Pigeon and Fansler both represent strong female characters. Yet, Pigeon represents a more traditional character in modern mystery fiction since she follows a trail of clues left behind by the murders as opposed to using literary and psychoanalytical clues to solve the mystery. Similarly well known mystery writer Sue Grafton began her alphabetical mystery series with A is for Alibi. In her mystery fiction protagonist Kinsey Malone represents a courageous and sassy female private eye. Grafton too takes a more traditional approach by utilizing a private investigator as the main character.
Others authors such as Sandra de Helen utilize logic and facts to solve mysteries as opposed to following physical clues. De Helen’s novel The Hounding features two female detectives Shirley Combs and Mrs. Mary Watson. De Helen has a series planned surrounding the two who is in some way related to Sherlock Holms and his assistant Watkins and they solve crimes similarly. These characters all follow typical mystery genre traditions. But not all mystery writers follow tradition. Sue Grafton, a well known mystery writer, started an alphabetical mystery series in which murders are solved by a female feline and a small dog.
Grafton strays away far from tradition with characters but stays within the realm with the practices that her characters use to unravel the crimes. Different writers use different methods of crime solving as well as types of characters. However, there is a pattern of female mystery writers creating professional and strong female protagonists. Most of the main characters in modern mystery writers today have had to overcome obstacles in a male-dominated world. They often face gender discrimination or stereotypical peers that create obstacles that must be overcome.
For example, Ellen Godfrey’s protagonist Jane Tregar is tough and feisty. Tregar, a professional working in a search firm, has had to battle her way up the corporate ladder to a senior position in an executive firm. She utilizes technical know-how to uncover information and corporate savvy to survive her male peers and their scrutiny as well as solve mysteries and be successful in the male-dominated business world. Another modern author Sara Paretsky, currently extremely popular with mystery readers, has created the protagonist V. I. Warshawski.
Warshawski broke ground as the first female in an all male dominated world of the dangerous back streets of Chicago. Warshawski proves that women can be tough and sensitive and that physical difference between men and women do not mean that women are not capable of performing well in dangerous situations. In the Last Analysis, Fansler fully understands the plight of women within the world of academia. “Kate was startled by Professor Anderson, who was an eighteenth-century man with a strong distaste for all female writers since Jane Austen (Cross, 2001, p. 3).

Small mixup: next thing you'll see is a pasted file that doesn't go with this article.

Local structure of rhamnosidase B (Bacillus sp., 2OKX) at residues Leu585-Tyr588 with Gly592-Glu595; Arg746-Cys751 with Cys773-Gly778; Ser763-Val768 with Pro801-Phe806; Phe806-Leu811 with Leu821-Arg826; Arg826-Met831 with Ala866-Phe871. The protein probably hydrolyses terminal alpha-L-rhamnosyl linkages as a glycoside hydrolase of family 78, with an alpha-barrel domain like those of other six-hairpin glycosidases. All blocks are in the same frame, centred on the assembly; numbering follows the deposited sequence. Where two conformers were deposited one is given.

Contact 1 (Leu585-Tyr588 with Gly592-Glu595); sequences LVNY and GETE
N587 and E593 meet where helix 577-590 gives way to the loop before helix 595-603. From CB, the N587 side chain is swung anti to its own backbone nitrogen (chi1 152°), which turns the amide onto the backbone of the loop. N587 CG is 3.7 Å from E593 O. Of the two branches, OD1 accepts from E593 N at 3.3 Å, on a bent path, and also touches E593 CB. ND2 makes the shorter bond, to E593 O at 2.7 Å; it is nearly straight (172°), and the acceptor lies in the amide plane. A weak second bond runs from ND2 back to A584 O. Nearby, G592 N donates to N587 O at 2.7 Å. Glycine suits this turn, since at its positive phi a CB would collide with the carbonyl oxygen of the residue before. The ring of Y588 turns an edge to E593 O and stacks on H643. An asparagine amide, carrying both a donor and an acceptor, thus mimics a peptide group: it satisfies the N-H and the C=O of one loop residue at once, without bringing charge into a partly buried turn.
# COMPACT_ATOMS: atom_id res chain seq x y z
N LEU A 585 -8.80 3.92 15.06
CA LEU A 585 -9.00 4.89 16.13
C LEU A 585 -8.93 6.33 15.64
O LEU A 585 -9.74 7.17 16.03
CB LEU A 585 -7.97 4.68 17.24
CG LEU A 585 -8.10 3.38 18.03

” This is a common war in the literary department. Literature has been male dominated for a number of years. This is caused in large by the fact that women were not taught to read or write for centuries. However, as women have begun to take their seat at the head of English departments across the nation male peers may scoff. There is a large portion of male literary enthusiast who tries to minimize the female impact on literature today. Heilbrun later retired early from her post at the University of New York to avoid dealing with this same type of professional peer.
But gender discrimination and differences are not the only ones that haunt Heilbrun. Age also seems to be a factor. Heilbrun laments that her students are young and full of life and the longing for their own futures. However, as a professor years goes by and nothing changes. “Spring on an American campus, even an Urban a campus as this one, inevitably drove the faculty into a mood of lassitude, irritation and fastidiousness. Perhaps it is because we are getting old, while the students, like the Caesar’s crowds on Appian Way, are always the same age.
Gazing at the students who sprawled or made love on every patch of available grass, Kate longed, as she did every spring for a statelier, less untidy era, (Cross, 2001, p. 3). ” Heilbrun used Fansler to express her own apprehensions about aging as well as the endless cycle of youth that professors endure each college enrollment period. Heilbrun did not reveal her herself as the author of the Amanda Heilbrun mysteries until she was offered tenure at the University due to her fear of criticism from her peers and having her literary work interfere with her academic work.